State school annual deficits on course to double

The TES is reporting exclusive new research that, they claim, suggests state school debt is on course to more than double in just two years.

TES asked local authorities in England and Wales how much money maintained schools had asked to borrow from them to cover their budget deficits in each of the past three years.

Results came in from more than three-quarters of the councils – 137 of the 174 – and the numbers paint a worrying picture. The total amount they gave schools permission to borrow rose from £35.8 million to £51.7 million between the 2013-14 and 2014-15 financial years.

In November, the total for 2015-16 already stood at £56.7 million, with nearly half the financial year to go.

The figures, obtained under the Freedom of Information Act, also reveal that the average permitted deficit per school is now £122,828, approaching double the £66,580 figure from 2013-14.

“The cost pressures on schools are really biting,” said Malcolm Trobe, deputy general secretary of the Association of School and College Leaders union…

See more on this in today’s edition of TES

More at: State school debt on course to double

 

I’m not an accountant by my understanding of deficit is that it is the additional debt an institution incurs over a single year, rather than the total debt (which is the sum of all deficits and surpluses).

The article seems to use debt and deficit as the same thing but is actually talking about deficits, not overall debt. It would be very interesting to also know what the total debt/surplus levels are.

For example, a school running a deficit of £122k (the average permitted amount reported above) could run up a total debt of half a million pounds if it borrowed at this level for just 4 years. However, this is an average figure that covers small primaries and large secondaries, so no doubt the levels at the higher end are considerably greater.

How significant are these figures compared to overall budgets and what do you think the extra borrowing is being used for?

Also, these are figures for maintained schools, how would you see things for academies?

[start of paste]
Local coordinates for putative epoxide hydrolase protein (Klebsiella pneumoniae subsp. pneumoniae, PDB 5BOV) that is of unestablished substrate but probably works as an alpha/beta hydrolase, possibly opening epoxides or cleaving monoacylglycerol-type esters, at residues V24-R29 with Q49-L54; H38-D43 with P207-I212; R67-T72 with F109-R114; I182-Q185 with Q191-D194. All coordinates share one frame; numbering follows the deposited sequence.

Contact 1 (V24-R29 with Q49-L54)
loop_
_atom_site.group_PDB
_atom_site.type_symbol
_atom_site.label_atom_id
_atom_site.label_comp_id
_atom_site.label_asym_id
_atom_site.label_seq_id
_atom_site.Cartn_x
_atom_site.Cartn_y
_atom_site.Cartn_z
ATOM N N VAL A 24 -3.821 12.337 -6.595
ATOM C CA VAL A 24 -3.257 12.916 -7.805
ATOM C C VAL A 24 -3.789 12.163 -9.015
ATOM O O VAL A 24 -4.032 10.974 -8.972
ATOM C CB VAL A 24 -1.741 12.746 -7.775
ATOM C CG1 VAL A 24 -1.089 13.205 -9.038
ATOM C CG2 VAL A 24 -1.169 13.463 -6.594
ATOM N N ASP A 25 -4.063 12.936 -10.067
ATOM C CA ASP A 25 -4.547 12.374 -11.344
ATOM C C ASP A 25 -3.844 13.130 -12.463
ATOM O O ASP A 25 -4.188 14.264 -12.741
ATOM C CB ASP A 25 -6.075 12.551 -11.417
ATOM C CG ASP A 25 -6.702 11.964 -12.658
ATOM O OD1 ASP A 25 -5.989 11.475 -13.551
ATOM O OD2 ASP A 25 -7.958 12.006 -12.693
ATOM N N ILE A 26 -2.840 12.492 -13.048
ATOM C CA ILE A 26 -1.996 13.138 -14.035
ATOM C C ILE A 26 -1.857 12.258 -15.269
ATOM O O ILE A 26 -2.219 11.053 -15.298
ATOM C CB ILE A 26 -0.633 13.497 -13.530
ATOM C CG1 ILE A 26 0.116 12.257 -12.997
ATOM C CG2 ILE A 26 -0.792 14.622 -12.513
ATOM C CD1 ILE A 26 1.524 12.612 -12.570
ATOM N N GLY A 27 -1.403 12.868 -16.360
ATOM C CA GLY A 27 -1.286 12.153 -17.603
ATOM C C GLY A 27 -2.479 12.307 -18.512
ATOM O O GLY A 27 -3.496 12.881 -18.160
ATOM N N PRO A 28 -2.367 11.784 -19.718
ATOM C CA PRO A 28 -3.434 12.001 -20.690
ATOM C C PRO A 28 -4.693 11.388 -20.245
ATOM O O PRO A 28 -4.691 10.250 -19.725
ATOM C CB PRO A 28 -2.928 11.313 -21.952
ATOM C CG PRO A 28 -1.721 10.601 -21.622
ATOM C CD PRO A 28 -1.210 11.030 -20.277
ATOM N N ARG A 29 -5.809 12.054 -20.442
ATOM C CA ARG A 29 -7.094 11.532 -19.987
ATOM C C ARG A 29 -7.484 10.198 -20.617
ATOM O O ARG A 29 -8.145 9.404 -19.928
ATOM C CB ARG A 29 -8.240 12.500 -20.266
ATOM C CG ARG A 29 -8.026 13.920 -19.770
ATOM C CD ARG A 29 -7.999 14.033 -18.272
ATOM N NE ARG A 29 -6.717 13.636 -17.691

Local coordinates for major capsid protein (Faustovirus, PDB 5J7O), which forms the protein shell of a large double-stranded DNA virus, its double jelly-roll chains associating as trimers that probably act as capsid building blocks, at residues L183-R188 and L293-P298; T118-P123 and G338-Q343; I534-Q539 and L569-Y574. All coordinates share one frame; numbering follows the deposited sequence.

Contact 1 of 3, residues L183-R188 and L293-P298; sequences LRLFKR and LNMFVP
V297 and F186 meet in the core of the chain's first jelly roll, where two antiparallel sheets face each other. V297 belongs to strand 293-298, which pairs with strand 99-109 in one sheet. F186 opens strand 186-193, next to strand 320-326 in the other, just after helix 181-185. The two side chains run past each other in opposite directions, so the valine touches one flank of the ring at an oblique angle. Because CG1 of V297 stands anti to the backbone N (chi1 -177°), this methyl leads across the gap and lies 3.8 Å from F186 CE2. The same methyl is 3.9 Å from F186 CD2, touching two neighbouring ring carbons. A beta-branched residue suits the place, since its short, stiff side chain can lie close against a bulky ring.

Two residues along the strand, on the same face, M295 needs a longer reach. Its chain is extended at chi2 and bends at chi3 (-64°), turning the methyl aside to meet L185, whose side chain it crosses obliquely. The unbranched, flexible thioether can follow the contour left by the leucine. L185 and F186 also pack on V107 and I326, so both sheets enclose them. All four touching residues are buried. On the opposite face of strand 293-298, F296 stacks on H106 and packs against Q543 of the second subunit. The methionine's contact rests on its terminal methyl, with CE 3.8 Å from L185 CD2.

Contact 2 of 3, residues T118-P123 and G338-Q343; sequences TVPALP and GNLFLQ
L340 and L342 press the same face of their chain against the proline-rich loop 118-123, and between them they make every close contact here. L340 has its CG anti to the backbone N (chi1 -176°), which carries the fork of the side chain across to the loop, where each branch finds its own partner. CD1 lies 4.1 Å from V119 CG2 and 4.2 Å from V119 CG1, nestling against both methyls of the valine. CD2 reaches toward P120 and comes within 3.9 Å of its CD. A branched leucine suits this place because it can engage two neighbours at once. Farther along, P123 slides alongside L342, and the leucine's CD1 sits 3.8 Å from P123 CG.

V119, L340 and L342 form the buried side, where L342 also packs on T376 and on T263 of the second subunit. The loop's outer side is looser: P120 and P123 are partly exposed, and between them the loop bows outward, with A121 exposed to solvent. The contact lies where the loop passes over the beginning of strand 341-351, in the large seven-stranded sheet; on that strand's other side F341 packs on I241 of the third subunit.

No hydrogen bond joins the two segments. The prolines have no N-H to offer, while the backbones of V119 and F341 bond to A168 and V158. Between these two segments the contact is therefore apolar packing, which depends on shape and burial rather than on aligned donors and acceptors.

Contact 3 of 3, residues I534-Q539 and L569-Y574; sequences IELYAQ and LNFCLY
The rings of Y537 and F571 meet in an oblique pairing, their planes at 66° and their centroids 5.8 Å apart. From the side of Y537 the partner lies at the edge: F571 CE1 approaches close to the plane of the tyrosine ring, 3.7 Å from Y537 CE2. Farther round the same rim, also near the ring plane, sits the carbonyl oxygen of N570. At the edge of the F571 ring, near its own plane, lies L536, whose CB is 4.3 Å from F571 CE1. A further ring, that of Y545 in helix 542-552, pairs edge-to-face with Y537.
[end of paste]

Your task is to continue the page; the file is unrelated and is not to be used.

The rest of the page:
Please give us your insights and opinions in the comments or via Twitter…

 

State school annual deficits set to double - cause for concern?

 

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Comments

  1. Julie_Cordiner

    I haven’t read the full TES article but would agree the summary is confusing – and I am an accountant with a lot of experience in school funding! LA schools are not allowed to borrow externally, but they do have to carry forward deficits (just as they do surpluses).
    A deficit may therefore be one year’s overspend or the accumulation of several years of overspending. It isn’t usually classified as debt; the LA holds aggregated balances and can’t refuse to ‘cover’ a school’s deficit. I’m assuming the FOI asked for information on schools in deficit and the ‘borrowing’ reference is a red herring. Ongoing deficits need to be tackled.
    It is possible for an LA to run a loans scheme where a school wants to do a capital project but hasn’t enough devolved capital grant or surplus balances to contribute. But that is a different matter.

  2. andylutwyche

    SchoolsImprove Increased costs & decreasing income shouldn’t even work in Narnia where George Osbourne & the rest of govt seem to reside

  3. amirshah316

    SchoolsImprove this was the biggest concern when the Academisation and marketisation of schools was raised. Cost cutting over education.

Let us know what you think...